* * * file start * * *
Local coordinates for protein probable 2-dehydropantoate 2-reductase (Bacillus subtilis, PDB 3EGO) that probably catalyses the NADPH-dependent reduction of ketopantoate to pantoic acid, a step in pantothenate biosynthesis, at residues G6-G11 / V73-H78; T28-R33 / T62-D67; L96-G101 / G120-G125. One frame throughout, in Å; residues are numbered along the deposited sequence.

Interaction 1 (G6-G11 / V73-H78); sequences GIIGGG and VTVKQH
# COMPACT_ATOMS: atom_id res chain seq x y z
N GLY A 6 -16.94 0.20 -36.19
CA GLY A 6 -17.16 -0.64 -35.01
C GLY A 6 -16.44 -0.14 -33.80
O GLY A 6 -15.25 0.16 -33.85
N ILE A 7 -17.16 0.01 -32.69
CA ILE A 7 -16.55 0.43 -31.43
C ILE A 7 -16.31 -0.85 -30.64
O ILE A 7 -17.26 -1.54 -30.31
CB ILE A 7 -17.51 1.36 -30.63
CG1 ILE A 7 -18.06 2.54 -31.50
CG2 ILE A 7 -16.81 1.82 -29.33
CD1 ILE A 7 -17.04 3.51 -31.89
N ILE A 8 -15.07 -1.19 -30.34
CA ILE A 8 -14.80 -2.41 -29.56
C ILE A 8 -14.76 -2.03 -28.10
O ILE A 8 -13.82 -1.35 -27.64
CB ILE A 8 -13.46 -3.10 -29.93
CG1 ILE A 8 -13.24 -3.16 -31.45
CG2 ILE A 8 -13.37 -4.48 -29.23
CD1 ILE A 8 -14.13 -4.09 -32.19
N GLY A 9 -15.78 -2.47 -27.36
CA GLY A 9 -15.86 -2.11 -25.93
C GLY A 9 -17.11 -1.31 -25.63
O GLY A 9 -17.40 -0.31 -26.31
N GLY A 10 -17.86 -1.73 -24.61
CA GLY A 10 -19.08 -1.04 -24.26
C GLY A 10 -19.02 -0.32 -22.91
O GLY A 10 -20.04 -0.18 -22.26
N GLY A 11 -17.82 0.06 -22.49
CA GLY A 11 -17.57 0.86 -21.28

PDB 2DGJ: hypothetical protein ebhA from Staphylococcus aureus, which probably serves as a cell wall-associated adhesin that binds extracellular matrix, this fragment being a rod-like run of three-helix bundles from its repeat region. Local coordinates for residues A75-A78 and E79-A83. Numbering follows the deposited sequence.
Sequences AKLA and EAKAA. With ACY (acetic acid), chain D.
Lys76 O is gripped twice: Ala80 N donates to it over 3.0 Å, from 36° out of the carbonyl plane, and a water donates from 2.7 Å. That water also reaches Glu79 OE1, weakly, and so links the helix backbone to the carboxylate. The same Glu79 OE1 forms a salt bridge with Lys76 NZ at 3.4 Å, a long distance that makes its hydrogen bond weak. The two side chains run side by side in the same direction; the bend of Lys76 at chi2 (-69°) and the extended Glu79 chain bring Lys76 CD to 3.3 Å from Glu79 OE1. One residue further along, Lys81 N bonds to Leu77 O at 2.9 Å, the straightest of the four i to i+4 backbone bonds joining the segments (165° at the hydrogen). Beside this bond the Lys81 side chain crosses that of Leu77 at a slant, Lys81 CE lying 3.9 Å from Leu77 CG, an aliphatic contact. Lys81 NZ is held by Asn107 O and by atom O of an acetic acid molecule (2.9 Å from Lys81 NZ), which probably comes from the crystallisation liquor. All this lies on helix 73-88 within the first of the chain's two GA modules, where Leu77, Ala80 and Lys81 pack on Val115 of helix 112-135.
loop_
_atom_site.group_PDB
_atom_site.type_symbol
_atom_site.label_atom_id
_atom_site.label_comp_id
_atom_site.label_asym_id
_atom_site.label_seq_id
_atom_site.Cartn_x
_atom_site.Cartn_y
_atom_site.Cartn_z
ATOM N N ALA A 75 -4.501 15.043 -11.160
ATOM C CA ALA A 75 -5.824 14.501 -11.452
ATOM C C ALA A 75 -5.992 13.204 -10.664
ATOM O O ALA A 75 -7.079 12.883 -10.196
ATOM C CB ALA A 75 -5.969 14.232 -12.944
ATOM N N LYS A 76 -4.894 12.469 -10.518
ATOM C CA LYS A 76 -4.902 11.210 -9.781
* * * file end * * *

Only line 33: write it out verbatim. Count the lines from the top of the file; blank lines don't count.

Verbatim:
CA GLY A 11 -17.57 0.86 -21.28